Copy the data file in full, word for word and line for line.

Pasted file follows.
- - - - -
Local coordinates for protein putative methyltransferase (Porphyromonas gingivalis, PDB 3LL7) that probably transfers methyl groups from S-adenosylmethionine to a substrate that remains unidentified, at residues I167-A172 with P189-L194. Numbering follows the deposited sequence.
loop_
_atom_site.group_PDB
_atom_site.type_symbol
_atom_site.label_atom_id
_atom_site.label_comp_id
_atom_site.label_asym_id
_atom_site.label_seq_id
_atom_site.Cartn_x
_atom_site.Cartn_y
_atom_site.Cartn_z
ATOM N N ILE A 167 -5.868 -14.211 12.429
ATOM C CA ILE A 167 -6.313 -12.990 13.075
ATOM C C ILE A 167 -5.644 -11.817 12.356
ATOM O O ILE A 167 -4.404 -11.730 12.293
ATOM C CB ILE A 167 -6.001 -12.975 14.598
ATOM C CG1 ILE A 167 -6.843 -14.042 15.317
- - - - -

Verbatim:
Local coordinates for protein putative methyltransferase (Porphyromonas gingivalis, PDB 3LL7) that probably transfers methyl groups from S-adenosylmethionine to a substrate that remains unidentified, at residues I167-A172 with P189-L194. Numbering follows the deposited sequence.
loop_
_atom_site.group_PDB
_atom_site.type_symbol
_atom_site.label_atom_id
_atom_site.label_comp_id
_atom_site.label_asym_id
_atom_site.label_seq_id
_atom_site.Cartn_x
_atom_site.Cartn_y
_atom_site.Cartn_z
ATOM N N ILE A 167 -5.868 -14.211 12.429
ATOM C CA ILE A 167 -6.313 -12.990 13.075
ATOM C C ILE A 167 -5.644 -11.817 12.356
ATOM O O ILE A 167 -4.404 -11.730 12.293
ATOM C CB ILE A 167 -6.001 -12.975 14.598
ATOM C CG1 ILE A 167 -6.843 -14.042 15.317